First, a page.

• Regulating emotions – means expressing one’s feelings in proportion to the events that elicited them. When a child under or over-reacts, she is out-of-sync with people or particular events. Socially, people tend to ignore a silent recluse, and run away from an “erupting volcano.”

Among the many contributions of executive control is the ability to focus, plan, and act in a goal-directed manner. Working in concert, the eight pillars enable us to look into the future, identify a goal, coordinate a sequence of steps, and initiate action to achieve a goal. Talk about valuable! How many times have you needed to use goal-directing action this week, this day, even this hour?

Before you assume that executive control is only about being efficient and productive, let me suggest that our relatively massive executive brains are a big part of what makes us human. Consider the fact that a person’s frontal lobes make up one-third of their whole outer-brain (cortex), compared with a cat, whose frontal lobes make up less than 3 percent of its cortex. Cats may have wonderful instincts, but we’ve got executive control working for us big time. Over the course of aging, cats may get better at finding a quiet place to nap, while we get better at applying initiative, focus, memory and self-control. In essence, we develop the ability to regulate our thoughts and emotions and, ideally, to orchestrate them so they make beautiful music. If we can, others will love to hear us play, to be around us, to be our friends, to make us a part of their world.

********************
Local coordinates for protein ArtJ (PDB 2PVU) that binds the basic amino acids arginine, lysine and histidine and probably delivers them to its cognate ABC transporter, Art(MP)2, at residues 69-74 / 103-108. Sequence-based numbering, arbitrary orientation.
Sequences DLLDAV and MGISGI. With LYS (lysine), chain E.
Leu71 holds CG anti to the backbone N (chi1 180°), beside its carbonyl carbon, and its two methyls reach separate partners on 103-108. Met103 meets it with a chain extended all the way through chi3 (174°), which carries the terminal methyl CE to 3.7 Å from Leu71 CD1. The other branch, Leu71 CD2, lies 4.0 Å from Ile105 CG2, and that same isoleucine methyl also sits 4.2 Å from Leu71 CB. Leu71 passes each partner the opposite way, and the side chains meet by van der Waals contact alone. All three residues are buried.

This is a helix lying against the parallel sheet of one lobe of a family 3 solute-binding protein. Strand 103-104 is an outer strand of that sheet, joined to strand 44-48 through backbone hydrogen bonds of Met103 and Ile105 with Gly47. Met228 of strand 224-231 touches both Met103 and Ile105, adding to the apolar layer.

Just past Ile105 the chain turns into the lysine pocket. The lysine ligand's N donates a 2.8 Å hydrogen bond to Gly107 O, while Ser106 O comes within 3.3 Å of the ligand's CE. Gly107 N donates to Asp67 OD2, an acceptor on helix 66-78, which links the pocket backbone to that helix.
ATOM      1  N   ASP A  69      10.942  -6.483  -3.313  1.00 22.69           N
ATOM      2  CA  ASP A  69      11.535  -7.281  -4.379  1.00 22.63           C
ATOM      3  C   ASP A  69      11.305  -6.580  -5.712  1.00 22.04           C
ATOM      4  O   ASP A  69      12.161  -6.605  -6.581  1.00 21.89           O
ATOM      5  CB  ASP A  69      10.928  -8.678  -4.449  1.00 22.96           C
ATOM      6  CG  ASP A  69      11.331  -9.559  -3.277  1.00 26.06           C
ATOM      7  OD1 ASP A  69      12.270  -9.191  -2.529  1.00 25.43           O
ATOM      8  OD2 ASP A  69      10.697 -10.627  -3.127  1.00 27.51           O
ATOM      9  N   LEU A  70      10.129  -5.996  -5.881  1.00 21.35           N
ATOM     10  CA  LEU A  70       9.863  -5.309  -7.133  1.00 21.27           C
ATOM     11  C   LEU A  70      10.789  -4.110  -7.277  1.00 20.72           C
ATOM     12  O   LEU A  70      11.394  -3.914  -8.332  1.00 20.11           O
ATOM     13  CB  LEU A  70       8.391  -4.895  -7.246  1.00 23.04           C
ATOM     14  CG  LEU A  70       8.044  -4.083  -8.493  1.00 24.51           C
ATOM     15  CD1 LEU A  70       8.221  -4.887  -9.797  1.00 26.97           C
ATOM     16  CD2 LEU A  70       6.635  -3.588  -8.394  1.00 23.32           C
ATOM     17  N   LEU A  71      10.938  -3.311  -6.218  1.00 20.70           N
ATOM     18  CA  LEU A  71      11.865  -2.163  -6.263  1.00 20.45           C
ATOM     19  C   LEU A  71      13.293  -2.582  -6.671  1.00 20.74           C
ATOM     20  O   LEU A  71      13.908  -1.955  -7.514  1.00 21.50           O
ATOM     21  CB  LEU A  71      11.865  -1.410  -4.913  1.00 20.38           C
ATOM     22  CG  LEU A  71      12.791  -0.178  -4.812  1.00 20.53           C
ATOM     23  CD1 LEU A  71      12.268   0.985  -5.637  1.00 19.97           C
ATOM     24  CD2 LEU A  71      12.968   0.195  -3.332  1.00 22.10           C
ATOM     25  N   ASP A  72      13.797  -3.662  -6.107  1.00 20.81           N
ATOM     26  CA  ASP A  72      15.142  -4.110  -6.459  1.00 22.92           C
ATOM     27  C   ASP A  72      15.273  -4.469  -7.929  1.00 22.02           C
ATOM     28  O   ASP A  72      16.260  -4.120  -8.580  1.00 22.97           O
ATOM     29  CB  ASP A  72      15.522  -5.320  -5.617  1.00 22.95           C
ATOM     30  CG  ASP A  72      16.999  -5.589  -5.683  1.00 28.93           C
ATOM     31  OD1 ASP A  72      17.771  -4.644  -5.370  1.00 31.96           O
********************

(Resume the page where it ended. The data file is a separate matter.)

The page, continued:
The eight pillars of executive control also help a child grasp a sense of time and place by connecting past experiences with what might happen in the future. This continuity in a child’s consciousness contributes to building identity – “who am I?,” “what do I know?,” “how am I unique?.” Having this level of self-awareness is precisely how children learn to orchestrate their own behavior more consciously. When I meet with a child who is impulsive, acting in a haphazard, self-defeating manner, I know he hasn’t yet learned how to connect the past to the present to benefit from his own experiences. This type of problem goes way beyond time-management. It relates to knowing your own history; how your collective experiences shape your insight, choices, and beliefs about your self.

In No Mind Left Behind, I provide dozens of suggestions for building the eight pillars of a child’s executive brain. The presentation I give by the same name also identifies numerous strategies to strengthen each pillar of the executive brain. I will be talking more about these strategies in forthcoming issues of my free newsletter Family Matters. I will also continue to add articles to my website pertaining to the individual pillars. My goal is not to undermine the diagnosis of ADHD, but to expand our understanding of this syndrome with respect to the critical skills of developing minds. Executive control opens new doors to understanding and improving all aspects of a child’s capability.